California undoubtedly has a housing problem.
Rents are soaring, populations of people who are homeless are spiking, and the working class is gasping for air as a lack of affordable housing chokes them out of major cities.
Under the status quo, housing is a commodity – something that can be bought and sold and is subject to market forces. With more people looking to live in Los Angeles, landlords can charge more in rent as long as the amount of housing stays constant. In keeping with this, more units would be built as more people seek to capitalize on the high rents.
Unfortunately, this theory doesn’t always hold water in the face of increased profit.
Affordable housing is a common refrain in the LA area. But the way to solve the lack thereof is not to build more housing that is affordable – it’s to stop thinking of housing in terms of affordability in the first place.
Enter social housing.
Social housing replaces the private landlord, whose main priority is to make a profit, with the city or state, whose only goal would be to provide tenants with homes.
Especially in a town like Westwood, removing the profit motive is crucial. Without landlords seeking to keep rents high or dissuade construction to keep their piece of the pie, the system will work toward putting human beings in homes instead of generating profits. In doing so, the city could provide students and other residents stable housing for their time in a neighborhood with a median rent of $2,530.
Peter Gowan and Ryan Cooper proposed a social housing plan with the People’s Policy Project, in which tenants are charged a rate they are capable of paying for the construction and maintenance of the units, which they called a “solidarity rent.”
A plan like this could change everything for college students who dread the yearly battle royale looking for an apartment – especially for those who can’t afford to live in the area regardless of a good deal.
Cassandra Shand, a second-year political science student and a resident of a University Cooperative Housing Association community, said she doesn’t think social housing would be a desirable option for her.
“Realistically, I think I would be more interested if it was a co-op system, where people were more accountable and everyone has a stake in the community,” Shand said.
But in order to support the larger student community, it might be the only option.
Thirty-six percent of students at colleges in America are housing insecure and 9% of four-year students reported being homeless. These numbers go up to 46% and 12%, respectively, for community college students. At the UC, 5% of the student population is experiencing homelessness.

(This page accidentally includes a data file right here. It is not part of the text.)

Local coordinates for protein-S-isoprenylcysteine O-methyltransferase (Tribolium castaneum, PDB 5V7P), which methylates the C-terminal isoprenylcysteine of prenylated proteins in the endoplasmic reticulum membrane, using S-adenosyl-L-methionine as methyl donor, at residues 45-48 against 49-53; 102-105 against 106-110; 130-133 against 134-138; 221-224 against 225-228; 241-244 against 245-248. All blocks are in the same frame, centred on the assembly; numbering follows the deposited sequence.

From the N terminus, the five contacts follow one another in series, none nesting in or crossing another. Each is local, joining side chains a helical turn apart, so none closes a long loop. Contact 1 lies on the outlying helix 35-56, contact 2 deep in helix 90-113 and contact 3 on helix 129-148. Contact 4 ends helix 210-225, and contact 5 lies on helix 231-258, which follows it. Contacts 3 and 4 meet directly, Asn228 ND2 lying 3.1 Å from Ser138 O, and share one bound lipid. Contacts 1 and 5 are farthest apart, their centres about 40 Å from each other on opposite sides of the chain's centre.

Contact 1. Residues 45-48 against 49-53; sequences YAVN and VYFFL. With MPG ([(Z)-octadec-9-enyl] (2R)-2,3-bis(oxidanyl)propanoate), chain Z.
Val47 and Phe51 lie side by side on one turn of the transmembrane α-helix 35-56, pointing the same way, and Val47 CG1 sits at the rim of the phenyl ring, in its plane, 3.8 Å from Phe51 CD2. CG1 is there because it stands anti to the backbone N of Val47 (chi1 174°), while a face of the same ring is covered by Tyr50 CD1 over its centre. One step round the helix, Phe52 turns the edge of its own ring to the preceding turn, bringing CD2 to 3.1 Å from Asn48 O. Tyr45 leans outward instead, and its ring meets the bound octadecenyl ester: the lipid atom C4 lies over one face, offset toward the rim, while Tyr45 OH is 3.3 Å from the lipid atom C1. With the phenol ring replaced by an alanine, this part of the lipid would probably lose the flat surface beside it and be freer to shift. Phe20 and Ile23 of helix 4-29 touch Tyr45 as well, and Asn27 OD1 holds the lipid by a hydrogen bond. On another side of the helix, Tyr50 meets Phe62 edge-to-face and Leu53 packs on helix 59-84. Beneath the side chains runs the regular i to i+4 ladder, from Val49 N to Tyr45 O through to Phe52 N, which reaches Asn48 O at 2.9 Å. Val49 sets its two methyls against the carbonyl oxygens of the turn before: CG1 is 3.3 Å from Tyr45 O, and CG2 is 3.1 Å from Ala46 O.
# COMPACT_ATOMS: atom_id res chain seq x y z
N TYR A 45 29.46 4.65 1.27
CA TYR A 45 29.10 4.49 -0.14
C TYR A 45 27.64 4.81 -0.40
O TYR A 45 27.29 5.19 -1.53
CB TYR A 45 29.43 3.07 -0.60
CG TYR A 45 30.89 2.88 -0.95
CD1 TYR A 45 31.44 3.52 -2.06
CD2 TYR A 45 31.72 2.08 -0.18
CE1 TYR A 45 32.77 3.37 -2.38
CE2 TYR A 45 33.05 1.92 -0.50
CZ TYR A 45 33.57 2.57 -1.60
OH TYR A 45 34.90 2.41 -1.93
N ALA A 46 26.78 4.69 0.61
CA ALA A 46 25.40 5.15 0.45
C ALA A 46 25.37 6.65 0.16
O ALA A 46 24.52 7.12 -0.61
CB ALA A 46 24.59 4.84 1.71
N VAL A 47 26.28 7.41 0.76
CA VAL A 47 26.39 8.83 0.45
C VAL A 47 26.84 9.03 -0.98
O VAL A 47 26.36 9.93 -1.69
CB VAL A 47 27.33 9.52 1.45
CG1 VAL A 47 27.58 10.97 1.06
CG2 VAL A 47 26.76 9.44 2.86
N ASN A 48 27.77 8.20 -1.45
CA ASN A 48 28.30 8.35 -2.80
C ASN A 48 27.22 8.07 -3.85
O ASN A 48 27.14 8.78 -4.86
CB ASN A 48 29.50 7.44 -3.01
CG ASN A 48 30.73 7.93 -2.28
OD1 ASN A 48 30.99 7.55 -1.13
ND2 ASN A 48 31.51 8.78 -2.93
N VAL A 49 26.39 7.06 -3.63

For these students, social housing would be a game-changer.
As private developers and landlords build more units, they want to get the most money out of their investment as possible. This means they are incentivized to build more high-end and luxury homes as opposed to more affordable units or to even restrict development altogether to keep the price of their units high – something UCLA students often feel the brunt of.
And it seems like politicians are starting to take notice. Herb Wesson, the president of the Los Angeles City Council, introduced a motion to give the city the right of first refusal on Ellis Act evictions. This means the city would have the first crack at buying units if the landlord tries to evict their tenants – increasing the number of units it owns.
“By developing more City-owned housing, we have the ability to keep rent Below-Market-Rate units for much longer than your typical landlord would,” Wesson said in an email statement. “I think the City needs to have a more hands-on approach to our affordable housing crisis and if the City needs to own the buildings to ensure they stay below market-rate, that is what we will have to do.”
It’s true that large construction projects would be rather expensive for the city – but so is the current approach to homelessness.
According to the National Alliance to End Homelessness, a chronically homeless person costs taxpayers about $35,578 per year as they may use hospitals, jails and other emergency care facilities. These costs can be greatly reduced when the city simply works to provide these people with homes and the care they need.
As for the issue of political viability, it’s true that it won’t come easy.
Michael Lens, an associate professor of urban planning and public policy at UCLA, believes while public housing would probably work, it would be very difficult to raise the money and the will necessary to get it done.
“It’s just not really likely in this country, politically raising large amounts of subsidy,” Lens said. “As far as would public housing work, I do believe that the answer is yes but we’ve gone in the opposite direction.”
Granted, there are other solutions – but they only address the symptoms of this problem. Rent control can put limits on how much landlords can raise rent, and subsidies can make private development more attractive. Ultimately, though, moving away from a traditional market system would be the best way to end the housing crisis. And though it would surely be a change, public opinion and political viability shift constantly – and students can help that happen by pushing the city to usher in a new era of housing in the greater LA area.
A greatly expanded social housing network will bring about the change that needs to be made – but only if we’re willing to fight for it.
And to support the most vulnerable populations in the current housing crisis, we must.